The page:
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Opinion Don’t be fooled by the GOP crusade against ‘woke Wall Street’

House Speaker Kevin McCarthy (R-Calif.) signs a resolution on March 9 aiming to forbid retirement fund managers from considering environmental, social and corporate governance factors when making investment decisions. (Drew Angerer/Getty Images)
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The first veto of Joe Biden’s presidency came on a topic causing increasing fury on the right: ESG investing, short for “environmental, social and governance.” As part of their new zeal for anti-corporate posturing, Republicans are going after Wall Street for being “woke,” and they managed to pass a bill prohibiting investment firms from factoring risks such as climate change into their decisions on retirement plans. Biden vetoed it Monday.

If you took Republicans’ feigned outrage at what they call “woke Wall Street” seriously, you might think they were undergoing a dramatic ideological repositioning. Though conservatives have long declared their commitment to limited government and laissez faire economics, today’s Republicans are eager for government to make more economic decisions for market actors, at least on issues that fit in with their larger culture war. But look more closely and you’ll also see another version of an old story: The GOP helping out its favored industries while claiming it’s good for everyone.

The bill Biden vetoed sought to overturn a Labor Department regulation covering retirement funds. Existing law says managers of those funds have to maximize returns. The new regulation says that in determining risks and benefits of investments, managers may “include the economic effects of climate change and other environmental, social, or governance factors.”

The bill to nullify that rule would have the effect of forbidding managers of retirement funds from taking ESG into account. It was supported by every Republican in Congress, along with one Democrat in the House (Jared Golden of Maine) and two Democrats in the Senate (Joe Manchin III of West Virginia and Jon Tester of Montana).

ESG investing has become increasingly prevalent in both the public and private sectors in recent years; there are trillions of dollars in ESG funds in the United States and abroad. As the financial risks of climate change have become more apparent, and companies and investment firms have made decisions with those risks in mind, Republicans have made opposition to ESG investing a culture-war crusade.

They talk about ESG in terms that are both apocalyptic and fact-free. A policy statement from 19 GOP governors organized by Florida Gov. Ron DeSantis slammed ESG as “a direct threat to the American economy” and “our way of life” that turns investment decisions over to “the woke mob.” Many GOP states are not just avoiding ESG funds when they invest state money, but refusing to do business with firms that use ESG in any of their investment products.

ESG is anything but radical. In fact, the main critique of it from the left is that it often amounts to little more than lip service to goals it espouses, giving companies an opportunity to “greenwash” their image without changing much about the way they do business.

Though Republicans charge that ESG sacrifices profit in the service of liberal goals, studies have shown that the effect of ESG on companies’ performance is usually positive. That’s one of the key reasons investors and companies factor in ESG considerations in the first place: to minimize risks and maximize profits over the long term.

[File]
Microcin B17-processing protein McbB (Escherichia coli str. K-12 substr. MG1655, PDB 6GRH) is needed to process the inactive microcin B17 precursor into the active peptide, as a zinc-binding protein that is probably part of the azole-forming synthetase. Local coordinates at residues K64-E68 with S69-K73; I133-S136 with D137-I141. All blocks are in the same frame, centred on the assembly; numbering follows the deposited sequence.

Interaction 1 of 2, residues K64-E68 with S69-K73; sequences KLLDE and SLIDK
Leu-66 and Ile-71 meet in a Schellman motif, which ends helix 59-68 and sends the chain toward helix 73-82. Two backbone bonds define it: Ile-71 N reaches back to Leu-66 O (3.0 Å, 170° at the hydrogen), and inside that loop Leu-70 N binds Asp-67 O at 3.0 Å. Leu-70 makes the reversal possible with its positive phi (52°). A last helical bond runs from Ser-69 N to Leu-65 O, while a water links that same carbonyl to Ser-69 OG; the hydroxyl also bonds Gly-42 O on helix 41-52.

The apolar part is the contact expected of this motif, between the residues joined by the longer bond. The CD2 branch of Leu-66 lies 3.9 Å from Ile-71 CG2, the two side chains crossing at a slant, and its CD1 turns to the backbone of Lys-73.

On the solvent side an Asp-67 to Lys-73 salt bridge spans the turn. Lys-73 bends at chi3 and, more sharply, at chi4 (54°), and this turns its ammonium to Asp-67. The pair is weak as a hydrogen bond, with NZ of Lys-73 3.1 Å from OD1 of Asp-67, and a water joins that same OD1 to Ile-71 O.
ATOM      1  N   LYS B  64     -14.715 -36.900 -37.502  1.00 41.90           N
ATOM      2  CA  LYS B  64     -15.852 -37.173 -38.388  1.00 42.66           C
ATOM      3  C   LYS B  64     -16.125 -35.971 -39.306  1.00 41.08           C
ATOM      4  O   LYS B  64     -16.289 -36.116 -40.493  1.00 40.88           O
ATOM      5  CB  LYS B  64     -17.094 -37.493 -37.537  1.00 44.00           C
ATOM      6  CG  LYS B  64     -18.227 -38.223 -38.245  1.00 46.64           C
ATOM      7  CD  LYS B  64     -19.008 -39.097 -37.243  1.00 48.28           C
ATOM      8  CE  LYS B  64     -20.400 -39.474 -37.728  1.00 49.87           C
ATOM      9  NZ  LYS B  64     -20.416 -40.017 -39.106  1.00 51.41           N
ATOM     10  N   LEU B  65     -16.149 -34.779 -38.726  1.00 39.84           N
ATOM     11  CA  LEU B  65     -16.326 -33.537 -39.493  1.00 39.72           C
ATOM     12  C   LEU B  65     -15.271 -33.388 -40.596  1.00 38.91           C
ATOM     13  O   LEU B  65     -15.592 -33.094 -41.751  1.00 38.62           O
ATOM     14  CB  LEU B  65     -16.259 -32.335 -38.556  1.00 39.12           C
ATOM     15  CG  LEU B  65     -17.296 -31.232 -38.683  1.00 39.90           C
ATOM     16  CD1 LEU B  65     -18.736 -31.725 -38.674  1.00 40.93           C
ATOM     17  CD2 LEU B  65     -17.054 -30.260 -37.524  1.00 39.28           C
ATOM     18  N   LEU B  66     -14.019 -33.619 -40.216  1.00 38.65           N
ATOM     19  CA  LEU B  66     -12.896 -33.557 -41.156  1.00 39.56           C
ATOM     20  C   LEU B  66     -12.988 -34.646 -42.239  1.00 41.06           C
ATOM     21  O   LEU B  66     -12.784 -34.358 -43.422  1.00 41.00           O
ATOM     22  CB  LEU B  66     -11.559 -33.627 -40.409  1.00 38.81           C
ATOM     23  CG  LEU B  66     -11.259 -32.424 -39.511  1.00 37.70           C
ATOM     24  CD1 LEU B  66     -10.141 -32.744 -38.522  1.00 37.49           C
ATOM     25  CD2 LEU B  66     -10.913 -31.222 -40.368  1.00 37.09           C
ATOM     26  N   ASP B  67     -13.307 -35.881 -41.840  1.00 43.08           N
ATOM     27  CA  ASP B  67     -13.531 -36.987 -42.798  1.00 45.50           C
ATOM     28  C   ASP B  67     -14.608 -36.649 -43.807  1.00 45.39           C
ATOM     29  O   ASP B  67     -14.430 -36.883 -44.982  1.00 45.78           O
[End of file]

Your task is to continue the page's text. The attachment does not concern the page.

So the Republican states that are at war with ESG are depriving themselves of tools that might produce better returns for their state pensions, says Tensie Whelan, director of New York University’s Stern Center for Sustainable Business. States, she says, “are applying very sweeping approaches which are going to end up costing their pension holders a lot of money and just don’t make sense.” For example, one study found that as a result of anti-ESG bills, Texas cities wound up paying hundreds of millions of dollars in extra interest costs when the bond market became less competitive.

This whole debate is less about whether ESG is a good thing on balance than whether government should decide whether it’s something retirement funds can consider. The true conservative answer ought to be an emphatic no: If financial firms want to use those criteria, one might expect conservatives to say, they are free to do so, and if those funds perform worse, investors will avoid them. It’s the market in action.

But Republicans aren’t satisfied with the market. Instead, says Whelan, they have chosen to “rile people up who’ve never even heard of ESG in the first place,” even if it violates the near-religious faith in economic liberty they used to profess.

Yet conservatives’ belief in the magic of the market has always been selective. They’ve long supported billions of dollars every year in subsidies to the fossil fuel industry, just one of many ways they’re happy to have government put its finger on the scale to benefit the right people.

That’s right at the heart of the ESG debate: Those who attack ESG are clearly seeking to steer investments away from sustainable energy and back to fossil fuels.

“A lot of this is the fossil fuel industry scared witless that they’re going to be outcompeted by renewables,” Niko Lusiani of the Roosevelt Institute told me, “and that the big asset managers are going to realize that and move their money there.” The anti-ESG crusade is amply funded by right-wing dark money groups.

That’s the real ideological through-line: Republicans were shills for big corporations when they claimed to believe in laissez faire, and they still are. They’re just picking and choosing a little more, based on which corporations support their cultural crusade.